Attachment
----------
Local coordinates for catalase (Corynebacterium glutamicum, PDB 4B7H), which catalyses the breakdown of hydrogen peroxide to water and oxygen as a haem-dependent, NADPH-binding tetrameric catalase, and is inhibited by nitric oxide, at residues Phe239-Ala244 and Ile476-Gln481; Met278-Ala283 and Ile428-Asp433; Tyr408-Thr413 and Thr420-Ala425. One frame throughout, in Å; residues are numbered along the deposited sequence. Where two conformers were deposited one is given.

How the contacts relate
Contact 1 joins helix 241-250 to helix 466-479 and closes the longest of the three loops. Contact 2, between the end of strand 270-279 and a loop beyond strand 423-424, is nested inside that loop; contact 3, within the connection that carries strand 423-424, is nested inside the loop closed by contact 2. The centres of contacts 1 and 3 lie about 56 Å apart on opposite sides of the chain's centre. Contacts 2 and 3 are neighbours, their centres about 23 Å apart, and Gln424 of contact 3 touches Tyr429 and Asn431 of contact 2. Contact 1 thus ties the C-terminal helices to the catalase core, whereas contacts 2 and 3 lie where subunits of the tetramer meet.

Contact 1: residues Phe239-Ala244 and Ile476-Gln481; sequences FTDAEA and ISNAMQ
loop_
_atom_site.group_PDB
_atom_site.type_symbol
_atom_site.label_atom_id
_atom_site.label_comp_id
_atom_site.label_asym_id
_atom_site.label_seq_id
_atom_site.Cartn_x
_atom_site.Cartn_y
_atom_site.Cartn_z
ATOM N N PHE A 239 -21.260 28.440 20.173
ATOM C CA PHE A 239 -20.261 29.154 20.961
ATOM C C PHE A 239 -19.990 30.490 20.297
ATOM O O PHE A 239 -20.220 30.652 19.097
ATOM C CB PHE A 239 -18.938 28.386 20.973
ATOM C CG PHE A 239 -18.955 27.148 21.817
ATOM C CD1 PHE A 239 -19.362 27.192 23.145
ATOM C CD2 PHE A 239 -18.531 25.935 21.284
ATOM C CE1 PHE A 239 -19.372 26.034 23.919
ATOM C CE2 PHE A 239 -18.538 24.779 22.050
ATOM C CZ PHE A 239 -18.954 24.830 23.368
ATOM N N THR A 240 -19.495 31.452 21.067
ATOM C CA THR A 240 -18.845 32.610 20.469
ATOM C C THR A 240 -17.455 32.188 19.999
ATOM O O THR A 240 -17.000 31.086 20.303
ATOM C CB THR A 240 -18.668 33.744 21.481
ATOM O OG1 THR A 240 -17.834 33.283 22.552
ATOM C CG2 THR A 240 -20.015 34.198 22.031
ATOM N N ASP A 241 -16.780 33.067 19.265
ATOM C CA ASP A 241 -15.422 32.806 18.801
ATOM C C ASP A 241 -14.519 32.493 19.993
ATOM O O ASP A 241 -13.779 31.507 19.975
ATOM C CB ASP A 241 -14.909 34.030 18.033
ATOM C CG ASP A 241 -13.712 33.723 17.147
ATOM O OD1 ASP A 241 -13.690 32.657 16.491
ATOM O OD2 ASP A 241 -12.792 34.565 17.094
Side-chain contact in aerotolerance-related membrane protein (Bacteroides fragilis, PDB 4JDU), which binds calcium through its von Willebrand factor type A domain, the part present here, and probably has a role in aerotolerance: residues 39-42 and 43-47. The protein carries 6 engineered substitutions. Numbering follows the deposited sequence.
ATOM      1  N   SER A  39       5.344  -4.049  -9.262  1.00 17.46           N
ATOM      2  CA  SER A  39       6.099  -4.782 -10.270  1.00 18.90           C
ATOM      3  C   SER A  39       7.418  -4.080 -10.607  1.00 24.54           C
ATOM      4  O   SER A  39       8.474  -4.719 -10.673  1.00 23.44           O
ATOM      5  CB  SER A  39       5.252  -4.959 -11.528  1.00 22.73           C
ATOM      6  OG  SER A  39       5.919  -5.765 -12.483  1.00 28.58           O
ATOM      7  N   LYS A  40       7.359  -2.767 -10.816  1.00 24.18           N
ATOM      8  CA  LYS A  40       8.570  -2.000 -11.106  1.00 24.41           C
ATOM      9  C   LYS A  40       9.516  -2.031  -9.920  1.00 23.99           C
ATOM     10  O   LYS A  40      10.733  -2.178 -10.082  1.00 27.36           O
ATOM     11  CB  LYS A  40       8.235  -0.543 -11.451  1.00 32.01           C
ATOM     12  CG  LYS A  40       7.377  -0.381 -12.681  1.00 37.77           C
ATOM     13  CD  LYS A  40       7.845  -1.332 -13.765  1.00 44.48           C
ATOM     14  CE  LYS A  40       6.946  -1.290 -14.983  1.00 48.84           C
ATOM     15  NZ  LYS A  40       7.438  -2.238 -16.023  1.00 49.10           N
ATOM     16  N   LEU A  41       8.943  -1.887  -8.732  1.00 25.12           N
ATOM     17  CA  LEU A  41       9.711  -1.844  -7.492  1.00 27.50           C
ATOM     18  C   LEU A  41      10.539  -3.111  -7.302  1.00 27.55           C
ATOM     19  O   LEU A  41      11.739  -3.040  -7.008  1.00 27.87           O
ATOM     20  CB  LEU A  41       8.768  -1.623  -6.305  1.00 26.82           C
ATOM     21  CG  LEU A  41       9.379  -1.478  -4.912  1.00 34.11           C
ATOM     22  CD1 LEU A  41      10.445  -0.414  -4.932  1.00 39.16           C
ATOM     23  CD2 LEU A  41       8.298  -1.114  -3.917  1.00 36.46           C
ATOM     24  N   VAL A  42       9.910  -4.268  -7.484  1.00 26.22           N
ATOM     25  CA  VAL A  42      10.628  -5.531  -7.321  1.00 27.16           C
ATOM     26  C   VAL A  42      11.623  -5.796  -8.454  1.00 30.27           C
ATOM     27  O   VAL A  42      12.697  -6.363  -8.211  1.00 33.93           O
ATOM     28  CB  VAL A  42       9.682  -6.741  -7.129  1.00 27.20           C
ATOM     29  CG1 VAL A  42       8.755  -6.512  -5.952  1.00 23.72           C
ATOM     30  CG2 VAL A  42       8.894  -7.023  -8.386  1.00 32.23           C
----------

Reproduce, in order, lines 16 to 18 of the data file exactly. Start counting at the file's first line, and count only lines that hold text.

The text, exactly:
ATOM C CA PHE A 239 -20.261 29.154 20.961
ATOM C C PHE A 239 -19.990 30.490 20.297
ATOM O O PHE A 239 -20.220 30.652 19.097